By ascertaining a clients favourite modality the therapist is able to talk them in a way that they are going to feel most comfortable and thus should achieve better results, that is not to say that other senses should not be used, in fact it is beneficial to use all senses when creating an internal situation but by beginning with their dominant modality you are helping to create a safer environment for them.
Means by which we can assess a clients modality include lateral eye movements (LEMs). During his studies in the 1970s Paul Bakan suggested that different types of thoughts would elicit different eye movements. The eye field on the right side of the brain is linked to the left field of vision and thus controls eye movements to the left and the opposite is true of right LEMs. It would seem possible that the eye movements we exhibit in response to questions assist our thinking and may help us focus on the type of thinking required to access the information that we need.
Hypnosis tends to only draw upon our three main senses in its screeds, these are Kinaesthetic which represents our feeling system both internal and external, we use this system when we feel an emotion, when we touch something and during any kind of physical activity. Key words to use in screeds for clients of this modality would be touch, smooth, warm and hold. The LEMs for this modality will usually be down to the right.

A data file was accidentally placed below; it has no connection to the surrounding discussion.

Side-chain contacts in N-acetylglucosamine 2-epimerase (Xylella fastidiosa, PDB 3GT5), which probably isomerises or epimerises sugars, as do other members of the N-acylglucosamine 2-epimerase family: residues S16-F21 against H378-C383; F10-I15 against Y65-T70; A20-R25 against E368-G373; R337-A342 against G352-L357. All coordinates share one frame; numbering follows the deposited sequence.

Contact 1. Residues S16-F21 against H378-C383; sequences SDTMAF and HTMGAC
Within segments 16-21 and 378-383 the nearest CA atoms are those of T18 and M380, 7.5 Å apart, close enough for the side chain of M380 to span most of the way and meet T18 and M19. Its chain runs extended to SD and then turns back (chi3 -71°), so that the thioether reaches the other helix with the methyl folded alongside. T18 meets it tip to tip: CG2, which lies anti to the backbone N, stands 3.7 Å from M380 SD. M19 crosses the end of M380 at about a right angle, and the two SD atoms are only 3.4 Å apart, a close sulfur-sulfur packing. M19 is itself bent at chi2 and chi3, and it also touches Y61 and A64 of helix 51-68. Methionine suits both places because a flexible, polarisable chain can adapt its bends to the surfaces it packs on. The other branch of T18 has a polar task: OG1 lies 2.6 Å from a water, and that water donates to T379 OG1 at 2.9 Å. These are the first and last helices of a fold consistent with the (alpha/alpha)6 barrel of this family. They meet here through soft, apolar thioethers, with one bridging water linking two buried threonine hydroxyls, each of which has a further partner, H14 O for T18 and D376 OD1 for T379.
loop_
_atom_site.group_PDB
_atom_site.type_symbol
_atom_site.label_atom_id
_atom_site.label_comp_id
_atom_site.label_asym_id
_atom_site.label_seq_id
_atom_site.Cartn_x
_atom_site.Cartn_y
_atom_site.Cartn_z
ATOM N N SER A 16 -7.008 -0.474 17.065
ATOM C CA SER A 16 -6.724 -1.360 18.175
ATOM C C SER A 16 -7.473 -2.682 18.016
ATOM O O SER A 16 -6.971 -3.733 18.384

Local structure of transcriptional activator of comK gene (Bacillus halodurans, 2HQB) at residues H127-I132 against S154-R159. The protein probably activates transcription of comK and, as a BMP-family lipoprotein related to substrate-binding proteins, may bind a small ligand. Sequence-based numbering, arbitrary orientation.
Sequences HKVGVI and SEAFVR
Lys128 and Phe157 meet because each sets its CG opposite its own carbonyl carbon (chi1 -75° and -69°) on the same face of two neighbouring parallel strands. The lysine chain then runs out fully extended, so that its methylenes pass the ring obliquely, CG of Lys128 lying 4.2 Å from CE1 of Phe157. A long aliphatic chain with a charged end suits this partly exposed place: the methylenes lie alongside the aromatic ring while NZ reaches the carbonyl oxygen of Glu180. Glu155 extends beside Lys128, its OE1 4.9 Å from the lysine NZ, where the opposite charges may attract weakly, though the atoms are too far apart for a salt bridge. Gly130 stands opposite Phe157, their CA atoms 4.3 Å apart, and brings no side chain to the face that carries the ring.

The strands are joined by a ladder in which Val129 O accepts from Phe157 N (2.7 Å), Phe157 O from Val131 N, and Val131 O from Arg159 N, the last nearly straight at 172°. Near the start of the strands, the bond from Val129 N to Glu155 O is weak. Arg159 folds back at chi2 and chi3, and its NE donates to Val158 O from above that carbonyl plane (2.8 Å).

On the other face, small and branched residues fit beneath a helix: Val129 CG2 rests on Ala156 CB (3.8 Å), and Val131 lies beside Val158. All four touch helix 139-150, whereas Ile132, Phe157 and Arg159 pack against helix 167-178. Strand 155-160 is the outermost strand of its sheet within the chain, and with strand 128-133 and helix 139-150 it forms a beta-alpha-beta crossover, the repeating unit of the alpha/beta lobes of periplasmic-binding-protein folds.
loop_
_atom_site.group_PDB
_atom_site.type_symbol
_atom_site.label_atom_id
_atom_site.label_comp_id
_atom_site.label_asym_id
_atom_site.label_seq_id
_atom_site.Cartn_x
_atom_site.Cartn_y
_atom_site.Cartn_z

Visual which is our sight, we use visual thinking when daydreaming or using our imaginations, we are all capable of visualising for example when giving directions to someone we are able to imagine the route ourselves as we describe it. Key words to use in screeds for clients of this modality would be look, imagine, bright and perspective. The LEMs for this modality are defocused or up to the right when constructing an image or up to the left when remembering an image.
Finally we have auditory which is our hearing, this is were we internally listen to sounds such as speech and music and are able to imagine other sounds. Key words to use in screeds for clients of this modality would be say, remark, harmony and discuss. The LEMs for this modality are around the mid-line looking to the right when constructing a sound and looking to the left when remembering a sound.
Therapists are also able to personalise screeds by the style that they adopt, there are two generally recognised styles and theses are permissive and authoritarian. The permissive style adopts a more relaxed feel and allows the client to be more involved, the therapist uses a softer tone of voice to try to lull their client into a relaxed state and more imagery is used alongside suggestions. Clients who are likely to be more responsive to this technique are those who are creative and have a good imagination, as more specific and individualised imagery is used this makes it more relevant to each client.